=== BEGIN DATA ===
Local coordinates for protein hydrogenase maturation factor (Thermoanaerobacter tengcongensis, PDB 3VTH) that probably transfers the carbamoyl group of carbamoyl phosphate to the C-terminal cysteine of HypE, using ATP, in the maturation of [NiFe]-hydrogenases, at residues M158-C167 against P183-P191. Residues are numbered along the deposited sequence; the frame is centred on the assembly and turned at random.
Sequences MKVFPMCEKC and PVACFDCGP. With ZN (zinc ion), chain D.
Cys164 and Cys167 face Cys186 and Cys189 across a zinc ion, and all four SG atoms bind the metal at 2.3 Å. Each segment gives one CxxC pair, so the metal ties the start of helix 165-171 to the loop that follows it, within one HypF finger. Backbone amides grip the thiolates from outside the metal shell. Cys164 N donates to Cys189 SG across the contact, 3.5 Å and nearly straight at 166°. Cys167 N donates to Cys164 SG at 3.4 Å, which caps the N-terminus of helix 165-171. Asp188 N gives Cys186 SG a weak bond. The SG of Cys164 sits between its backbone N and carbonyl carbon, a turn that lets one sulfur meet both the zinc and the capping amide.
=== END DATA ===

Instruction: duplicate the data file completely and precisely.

Local coordinates for protein hydrogenase maturation factor (Thermoanaerobacter tengcongensis, PDB 3VTH) that probably transfers the carbamoyl group of carbamoyl phosphate to the C-terminal cysteine of HypE, using ATP, in the maturation of [NiFe]-hydrogenases, at residues M158-C167 against P183-P191. Residues are numbered along the deposited sequence; the frame is centred on the assembly and turned at random.
Sequences MKVFPMCEKC and PVACFDCGP. With ZN (zinc ion), chain D.
Cys164 and Cys167 face Cys186 and Cys189 across a zinc ion, and all four SG atoms bind the metal at 2.3 Å. Each segment gives one CxxC pair, so the metal ties the start of helix 165-171 to the loop that follows it, within one HypF finger. Backbone amides grip the thiolates from outside the metal shell. Cys164 N donates to Cys189 SG across the contact, 3.5 Å and nearly straight at 166°. Cys167 N donates to Cys164 SG at 3.4 Å, which caps the N-terminus of helix 165-171. Asp188 N gives Cys186 SG a weak bond. The SG of Cys164 sits between its backbone N and carbonyl carbon, a turn that lets one sulfur meet both the zinc and the capping amide.